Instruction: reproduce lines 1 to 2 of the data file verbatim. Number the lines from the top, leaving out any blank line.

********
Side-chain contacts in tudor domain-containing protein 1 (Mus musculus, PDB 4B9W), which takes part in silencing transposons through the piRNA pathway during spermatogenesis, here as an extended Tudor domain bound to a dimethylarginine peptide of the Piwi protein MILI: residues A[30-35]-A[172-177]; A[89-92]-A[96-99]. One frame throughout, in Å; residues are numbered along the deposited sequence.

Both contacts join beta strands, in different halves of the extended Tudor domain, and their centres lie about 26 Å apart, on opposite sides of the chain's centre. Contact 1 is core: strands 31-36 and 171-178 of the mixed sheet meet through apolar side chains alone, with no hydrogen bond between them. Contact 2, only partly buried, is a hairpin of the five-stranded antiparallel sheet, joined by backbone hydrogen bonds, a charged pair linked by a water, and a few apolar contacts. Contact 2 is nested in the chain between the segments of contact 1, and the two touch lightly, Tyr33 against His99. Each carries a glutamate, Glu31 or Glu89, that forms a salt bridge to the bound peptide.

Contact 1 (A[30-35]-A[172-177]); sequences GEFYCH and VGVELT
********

Side-chain contacts in tudor domain-containing protein 1 (Mus musculus, PDB 4B9W), which takes part in silencing transposons through the piRNA pathway during spermatogenesis, here as an extended Tudor domain bound to a dimethylarginine peptide of the Piwi protein MILI: residues A[30-35]-A[172-177]; A[89-92]-A[96-99]. One frame throughout, in Å; residues are numbered along the deposited sequence.

Both contacts join beta strands, in different halves of the extended Tudor domain, and their centres lie about 26 Å apart, on opposite sides of the chain's centre. Contact 1 is core: strands 31-36 and 171-178 of the mixed sheet meet through apolar side chains alone, with no hydrogen bond between them. Contact 2, only partly buried, is a hairpin of the five-stranded antiparallel sheet, joined by backbone hydrogen bonds, a charged pair linked by a water, and a few apolar contacts. Contact 2 is nested in the chain between the segments of contact 1, and the two touch lightly, Tyr33 against His99. Each carries a glutamate, Glu31 or Glu89, that forms a salt bridge to the bound peptide.